After several successful years, the NAC ran afoul of changing social and economic conditions in Canada. With nationalism rising in Quebec, especially within the artistic community, it became difficult to attract French-language players to Ottawa, deemed an Anglo backwater. Growing regionalism in the rest of the country led to calls for government arts subsidies to be distributed equitably across the country rather than centred in Ottawa at the NAC. Canada’s economic woes also cast a long shadow. Caught between rising inflation and successive budget cuts owing to the federal government’s yawning fiscal deficits, the NAC was forced to drastically scale back its activities though the 1980s and 1990s. First to go was the Centre’s English and French, cross-country, touring theatre. The opera then found itself on management’s little list of things it could do without. Next on the cutting-room floor was the “Le Restaurant,” the NAC’s haute cuisine restaurant, and the NAC’s in-house repertory theatre companies. Even the acclaimed NAC orchestra was threatened with conversion into a community-based organization. As a final indignity, there was talk of privatizing the NAC, and turning the building over to the National Capital Commission for use as a rental hall.

A renaissance began in the late 1990s, under the leadership of Elaine Calder, and then Peter Herrndorf, aided by a strong artistic team, including world renowned Pinchas Zukerman as music director. As the federal fiscal situation improved, government funding stabilized. In 2000, the NAC Foundation was established to raise funds from the private sector, helping to reduce the Centre’s reliance on the government. There was also a renewed emphasis on in-house theatre with the establishment of the NAC English Theatre Acting Company in 2006.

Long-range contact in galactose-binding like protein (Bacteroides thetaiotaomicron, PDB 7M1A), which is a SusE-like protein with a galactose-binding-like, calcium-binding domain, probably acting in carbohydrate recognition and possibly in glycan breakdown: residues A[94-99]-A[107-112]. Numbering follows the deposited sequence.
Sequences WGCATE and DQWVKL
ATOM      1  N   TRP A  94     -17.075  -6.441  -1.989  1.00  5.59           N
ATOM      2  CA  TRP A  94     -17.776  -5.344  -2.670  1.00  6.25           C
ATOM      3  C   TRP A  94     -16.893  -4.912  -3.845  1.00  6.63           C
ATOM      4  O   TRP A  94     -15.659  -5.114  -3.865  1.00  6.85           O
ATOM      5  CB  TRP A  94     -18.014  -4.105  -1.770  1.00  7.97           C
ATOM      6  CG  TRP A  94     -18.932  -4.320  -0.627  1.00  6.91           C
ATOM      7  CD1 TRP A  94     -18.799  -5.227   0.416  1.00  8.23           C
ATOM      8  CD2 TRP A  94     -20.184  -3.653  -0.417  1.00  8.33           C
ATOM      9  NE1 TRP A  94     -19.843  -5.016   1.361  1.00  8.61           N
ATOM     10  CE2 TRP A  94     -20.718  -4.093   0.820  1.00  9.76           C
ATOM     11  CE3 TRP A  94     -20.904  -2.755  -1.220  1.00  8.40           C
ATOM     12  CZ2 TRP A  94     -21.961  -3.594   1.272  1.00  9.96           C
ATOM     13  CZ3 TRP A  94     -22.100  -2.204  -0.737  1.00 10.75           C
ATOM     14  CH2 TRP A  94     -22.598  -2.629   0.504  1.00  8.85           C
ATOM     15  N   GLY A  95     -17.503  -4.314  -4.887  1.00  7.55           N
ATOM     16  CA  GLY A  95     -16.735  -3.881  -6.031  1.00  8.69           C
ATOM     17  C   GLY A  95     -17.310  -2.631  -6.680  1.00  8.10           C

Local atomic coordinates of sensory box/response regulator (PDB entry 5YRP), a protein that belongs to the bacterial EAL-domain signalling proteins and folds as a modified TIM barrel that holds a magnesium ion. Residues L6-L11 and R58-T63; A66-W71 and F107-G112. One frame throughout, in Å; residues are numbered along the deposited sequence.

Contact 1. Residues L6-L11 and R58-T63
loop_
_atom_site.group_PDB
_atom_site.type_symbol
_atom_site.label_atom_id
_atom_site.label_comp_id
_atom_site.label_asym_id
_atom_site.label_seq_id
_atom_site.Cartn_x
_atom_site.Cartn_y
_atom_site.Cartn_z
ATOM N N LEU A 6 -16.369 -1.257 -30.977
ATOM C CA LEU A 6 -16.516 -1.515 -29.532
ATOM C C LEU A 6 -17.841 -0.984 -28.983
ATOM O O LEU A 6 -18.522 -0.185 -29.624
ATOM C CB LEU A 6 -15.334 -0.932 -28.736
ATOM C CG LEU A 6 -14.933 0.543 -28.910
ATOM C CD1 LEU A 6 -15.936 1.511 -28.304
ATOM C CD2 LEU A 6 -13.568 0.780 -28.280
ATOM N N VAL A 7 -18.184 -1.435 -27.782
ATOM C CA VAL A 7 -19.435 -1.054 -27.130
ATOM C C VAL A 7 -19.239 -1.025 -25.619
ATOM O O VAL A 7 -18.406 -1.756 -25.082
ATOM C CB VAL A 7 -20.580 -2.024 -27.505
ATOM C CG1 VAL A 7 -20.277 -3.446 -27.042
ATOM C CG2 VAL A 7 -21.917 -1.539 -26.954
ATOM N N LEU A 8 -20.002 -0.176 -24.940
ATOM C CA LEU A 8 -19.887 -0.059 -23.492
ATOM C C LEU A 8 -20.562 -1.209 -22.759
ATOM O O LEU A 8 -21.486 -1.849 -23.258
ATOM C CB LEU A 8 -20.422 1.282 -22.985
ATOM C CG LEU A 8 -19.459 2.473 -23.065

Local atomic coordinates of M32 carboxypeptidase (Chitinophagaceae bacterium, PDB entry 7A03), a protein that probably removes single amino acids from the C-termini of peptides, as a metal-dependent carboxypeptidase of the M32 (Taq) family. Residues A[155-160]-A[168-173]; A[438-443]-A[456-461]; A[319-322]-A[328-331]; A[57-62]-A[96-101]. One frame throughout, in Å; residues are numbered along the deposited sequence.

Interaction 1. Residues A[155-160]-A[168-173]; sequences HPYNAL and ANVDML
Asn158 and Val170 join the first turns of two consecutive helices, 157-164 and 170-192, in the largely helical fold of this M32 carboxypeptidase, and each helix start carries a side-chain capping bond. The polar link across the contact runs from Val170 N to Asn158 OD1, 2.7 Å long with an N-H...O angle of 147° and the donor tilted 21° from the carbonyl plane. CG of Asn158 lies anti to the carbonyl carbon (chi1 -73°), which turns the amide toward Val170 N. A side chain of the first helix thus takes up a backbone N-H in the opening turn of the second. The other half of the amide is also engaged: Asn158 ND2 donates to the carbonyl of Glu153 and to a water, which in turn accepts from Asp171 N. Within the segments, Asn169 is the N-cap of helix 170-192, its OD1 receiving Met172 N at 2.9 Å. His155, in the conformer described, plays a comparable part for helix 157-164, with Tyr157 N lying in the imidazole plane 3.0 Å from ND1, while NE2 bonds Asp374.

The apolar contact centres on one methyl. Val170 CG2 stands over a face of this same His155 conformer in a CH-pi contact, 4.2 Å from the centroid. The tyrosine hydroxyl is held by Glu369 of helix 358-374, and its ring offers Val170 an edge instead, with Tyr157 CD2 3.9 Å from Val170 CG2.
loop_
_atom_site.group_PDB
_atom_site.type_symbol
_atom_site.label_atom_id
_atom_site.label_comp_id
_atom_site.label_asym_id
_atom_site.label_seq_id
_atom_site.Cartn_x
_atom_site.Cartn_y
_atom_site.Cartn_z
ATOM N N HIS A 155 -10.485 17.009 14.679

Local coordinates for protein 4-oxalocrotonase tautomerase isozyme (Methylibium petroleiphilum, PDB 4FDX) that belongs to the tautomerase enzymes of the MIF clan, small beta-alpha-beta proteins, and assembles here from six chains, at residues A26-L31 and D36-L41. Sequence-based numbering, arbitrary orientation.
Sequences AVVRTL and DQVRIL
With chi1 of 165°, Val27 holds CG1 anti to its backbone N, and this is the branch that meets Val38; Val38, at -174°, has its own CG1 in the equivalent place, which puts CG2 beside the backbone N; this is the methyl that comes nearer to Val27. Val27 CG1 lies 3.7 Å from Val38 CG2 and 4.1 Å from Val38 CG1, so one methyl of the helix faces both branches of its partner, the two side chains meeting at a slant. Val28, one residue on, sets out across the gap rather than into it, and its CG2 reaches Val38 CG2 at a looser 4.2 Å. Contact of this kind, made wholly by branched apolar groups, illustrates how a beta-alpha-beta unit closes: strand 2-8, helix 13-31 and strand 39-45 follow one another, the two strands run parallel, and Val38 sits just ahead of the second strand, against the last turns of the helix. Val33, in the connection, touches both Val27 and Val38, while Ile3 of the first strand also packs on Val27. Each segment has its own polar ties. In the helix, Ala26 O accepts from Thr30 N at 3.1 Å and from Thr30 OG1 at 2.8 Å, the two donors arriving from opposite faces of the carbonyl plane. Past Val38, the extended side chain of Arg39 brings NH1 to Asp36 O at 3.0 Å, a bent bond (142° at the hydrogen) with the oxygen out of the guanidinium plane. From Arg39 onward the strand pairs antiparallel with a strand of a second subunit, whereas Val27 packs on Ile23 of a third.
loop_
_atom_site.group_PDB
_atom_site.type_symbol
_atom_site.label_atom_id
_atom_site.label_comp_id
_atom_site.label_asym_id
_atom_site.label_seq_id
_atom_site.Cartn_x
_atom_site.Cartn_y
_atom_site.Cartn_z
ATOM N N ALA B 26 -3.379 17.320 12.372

NAC Logos

Old (upper) and New (lower) NAC Logos

In February 2014, the NAC unveiled its “Road to 2019,” which detailed upcoming artistic events and festivals in the lead-up to the Centre 50th anniversary. It also launched a new logo and motto, “Canada is our stage, Le Canada en Scène,” to underscore its national identity. In December 2014, the federal government announced that the NAC would be undergoing a $110 million refurbishment that would reorient the front of the Centre towards the Parliament Hill, the National War Memorial, and Elgin Street rather than the Rideau Canal. No longer would the NAC have its back to the city.

Sources:

Grace, Garry, 2010. “Resident Theatre Companies at the NAC,” ArtsAlive.ca, http://www.artsalive.ca/collections/imaginedspaces/index.php/en/history-and-context/residentcompanies.

Jennings, Sarah, 2009. Art And Politics: The History of the National Arts Centre, Dundurn Press: Toronto.

National Arts Centre, 2014. About the National Arts Centre, http://nac-cna.ca/en/about/brand.

————————-, 2014, Annual Report 2013-2014, http://www4.nac-cna.ca/pdf/corporate/AR_13-14.pdf.

Taylor, John, 1986. Ottawa: An Illustrated History, Toronto: J. Lorimer and Canadian Museum of Civilization.

The Gazette, 1989. “National Arts Centre facing death sentence,” 3 April.

The Globe and Mail, 1968. “$9 million Arts Centre rises to estimated $46.4 million,” 8 November.

————————-, 1968. “Arts Centre bargain at $46.4 million, architect says,” 13 November.

————————-, 1968. “Arts Centre target for PC complaint of ‘squandermania,’” 27 November.

————————, 2014. “Feds unveil $110-million reno job for National Arts Centre,” 10 December.

The Ottawa Citizen, 1969. “Love at first sight—for most of 40,000,” 2 June.

———————-, 1969. “40,000 agog but centre’s debut shaky,” 2 June.

———————-, 1969. “Curtain Up,” 3 June.

———————, 1969, “One gets tired of acrobatics,” 3 June.

———————, 1969. “The critics have their say,” 3 June.

The Windsor Star, 1989. “National Arts Centre Orchestra Saved,” 4 May.

Image: National Arts Centre, 2015, by Nicolle Powell